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Reuben What Is?

Campaign - Hard on Rebel Players?

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In our group where I would say that 2 of the hero players were very competent and the 3rd getting really good towards the end (I was not one of them :P) and the same goes for the Imperial Player (playing very well from the beginning) and we won the last 5-6 missions. Some were quite close though. The first 5 missions were all very close with the Imperial player taking 4 I believe.

It felt like it snowballed with all the skills and we managed to get a lot XP which made a huge difference.

 

We FELT like the Imperial player suffered more from mistakes than the heroes.

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I really wish we had more detailed aggregate data about people's campaign experiences, particularly including which Imperial class was in play, and which heroes. I strongly suspect that the Imperial classes vary widely in potency, especially when facing certain combinations of heroes, and that explains why a lot of people report serious balance issues (like 80+% win records for one side) while a lot of other people completely dismiss such claims because their own experience has been more balanced.

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I've played many campaigns with the same group of people, always being Imperial.  Some combinations of heroes + imperial class are definitely harder on the rebels than others, but in my experience, when the rebels lose a mission in my group it's always come down to tactical errors (sometimes just a single bad decision, sometimes a series of bad choices spanning a couple of upgrade stages) made by the rebels or just ridiculous bad dice luck.  We've played campaigns were the rebels won most missions, and some where Imperial won most.  Lately, perhaps because the rebels know all "surprises" in the missions, it's been pretty even, although the rebels do tend to win more missions than I do, when I don't play Subversive Tactics.

 

There's just so many choices to be made (which heroes to play, which side missions to play, which cards to buy, when to buy them, etc) that I think it's hard to boil it down to just one thing.  A campaign can be terribly unbalanced under the right conditions, and if FFG's goal was to make all missions balanced so either side have an equal chance of winning every mission, they've obviously failed. However, I don't think that was the goal; I think some missions were specifically designed to invoke a certain narrative, and I feel this is the true strength of the campaign.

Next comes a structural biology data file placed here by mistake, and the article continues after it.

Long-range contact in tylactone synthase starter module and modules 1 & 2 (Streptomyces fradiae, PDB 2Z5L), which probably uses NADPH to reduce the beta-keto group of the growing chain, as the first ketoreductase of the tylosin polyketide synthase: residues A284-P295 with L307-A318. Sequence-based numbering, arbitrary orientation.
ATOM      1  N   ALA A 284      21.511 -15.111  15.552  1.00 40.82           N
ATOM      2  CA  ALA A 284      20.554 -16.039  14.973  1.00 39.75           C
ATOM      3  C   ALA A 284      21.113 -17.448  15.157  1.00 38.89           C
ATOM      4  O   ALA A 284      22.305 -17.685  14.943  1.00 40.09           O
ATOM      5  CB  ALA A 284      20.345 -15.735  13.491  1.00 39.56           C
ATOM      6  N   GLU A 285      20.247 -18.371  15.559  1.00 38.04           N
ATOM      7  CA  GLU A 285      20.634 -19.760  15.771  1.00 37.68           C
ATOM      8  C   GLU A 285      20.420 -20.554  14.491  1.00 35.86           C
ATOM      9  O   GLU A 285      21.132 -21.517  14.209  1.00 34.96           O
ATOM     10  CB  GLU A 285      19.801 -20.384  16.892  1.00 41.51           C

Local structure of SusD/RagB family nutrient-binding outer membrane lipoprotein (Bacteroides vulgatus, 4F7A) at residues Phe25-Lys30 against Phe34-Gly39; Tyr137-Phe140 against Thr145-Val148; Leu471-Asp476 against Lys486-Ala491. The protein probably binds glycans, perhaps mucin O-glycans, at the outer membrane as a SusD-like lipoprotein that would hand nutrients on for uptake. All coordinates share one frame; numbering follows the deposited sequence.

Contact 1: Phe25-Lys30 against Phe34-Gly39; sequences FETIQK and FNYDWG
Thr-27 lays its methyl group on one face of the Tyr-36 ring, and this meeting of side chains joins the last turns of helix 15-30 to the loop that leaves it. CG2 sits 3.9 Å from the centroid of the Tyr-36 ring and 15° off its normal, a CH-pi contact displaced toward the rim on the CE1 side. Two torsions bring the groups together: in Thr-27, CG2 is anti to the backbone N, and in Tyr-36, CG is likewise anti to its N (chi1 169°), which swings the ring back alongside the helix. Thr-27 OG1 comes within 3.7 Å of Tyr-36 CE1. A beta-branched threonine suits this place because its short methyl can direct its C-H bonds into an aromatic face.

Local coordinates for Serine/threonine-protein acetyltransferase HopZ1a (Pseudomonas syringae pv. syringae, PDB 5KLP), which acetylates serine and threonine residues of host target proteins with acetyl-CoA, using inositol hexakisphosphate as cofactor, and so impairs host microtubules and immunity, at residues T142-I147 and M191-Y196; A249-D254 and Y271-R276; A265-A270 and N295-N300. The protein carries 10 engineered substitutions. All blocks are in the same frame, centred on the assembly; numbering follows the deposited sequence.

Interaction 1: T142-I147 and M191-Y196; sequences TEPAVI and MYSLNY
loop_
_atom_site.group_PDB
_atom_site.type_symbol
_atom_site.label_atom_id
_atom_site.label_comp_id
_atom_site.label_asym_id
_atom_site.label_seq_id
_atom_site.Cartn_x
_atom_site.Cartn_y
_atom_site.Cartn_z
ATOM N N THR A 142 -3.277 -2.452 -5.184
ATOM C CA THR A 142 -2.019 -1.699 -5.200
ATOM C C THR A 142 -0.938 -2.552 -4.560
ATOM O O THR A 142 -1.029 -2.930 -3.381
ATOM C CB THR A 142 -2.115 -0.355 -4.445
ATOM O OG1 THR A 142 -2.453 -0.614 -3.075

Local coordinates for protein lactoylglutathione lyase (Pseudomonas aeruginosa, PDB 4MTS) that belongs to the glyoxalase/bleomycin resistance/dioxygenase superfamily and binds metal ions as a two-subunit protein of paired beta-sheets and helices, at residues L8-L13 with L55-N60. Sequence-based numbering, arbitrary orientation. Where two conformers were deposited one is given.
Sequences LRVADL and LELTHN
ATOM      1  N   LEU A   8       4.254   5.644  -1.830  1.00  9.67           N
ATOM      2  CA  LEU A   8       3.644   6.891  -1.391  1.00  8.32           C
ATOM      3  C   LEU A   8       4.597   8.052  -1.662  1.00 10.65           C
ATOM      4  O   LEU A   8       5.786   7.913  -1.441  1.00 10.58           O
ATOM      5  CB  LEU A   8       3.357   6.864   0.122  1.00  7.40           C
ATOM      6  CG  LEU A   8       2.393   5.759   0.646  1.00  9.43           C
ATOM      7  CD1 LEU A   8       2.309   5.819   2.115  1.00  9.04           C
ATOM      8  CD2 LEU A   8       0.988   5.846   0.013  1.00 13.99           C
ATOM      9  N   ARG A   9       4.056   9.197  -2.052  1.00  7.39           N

Honestly, if you want a good, competitively fair game, you should play skirmish games instead.

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It's not balanced for anything less than 4 heroes, period. You just can't complete the objectives in the time allotted if you're only running 2-3.

My wife and I started playing the game in February. It took a few times to get the rules.down, but we finally got through a campaign. She played 4 rebel heroes and won about 25-30% of all the games. Her theory was that it was harder because I am more experienced at strategy games. So, we switched sides. I thought I would help her by showing some counter strategies. I also went with 3 heroes because I felt given my greater amount of experience, a handicap was appropriate.

I have lost every mission with the Rebels, even Aftermath. I'm the only person playing Rebels that I have played with to do that. I can say she learned from my method of playing Imperials but that doesn't explain all the difficulty away. Characters with a white defense die are worthless. They have almost no chance.of.survival. If I ever run Rebels in a campaign again, it's going to be Fenn, Diala, Gaarkan, and Gideon. Mak and Jyn are guaranteed to be wounded every time.

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It's not balanced for anything less than 4 heroes, period. You just can't complete the objectives in the time allotted if you're only running 2-3.

 

Did you play with 4 actication tokens? Did you play with the health buff (like instructed in the manual)?

 

Because for missions where the rebels don't need to split up or where there is no round limit, less rebel heroes is much better than 4 heroes. Unless the IP plays Subversive Tactics.

 

Characters with a white defense die are worthless.

 

Especially with low Hero count characters with white die are very sturdy as you can't reliably take off large health pools. A Mak with 13-15 HP can't be wounded within 2 activations, no matter how hard you try.

Edited by jacenat

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When you're suddenly staring down 2 full groups of Troopers and royal guards are waiting to meet you, its a "hounds to the hunters" situation. You either kill the hounds or you run to the hunters and get encircled by the hounds. Mak may not for this round but he is dead before his next activation.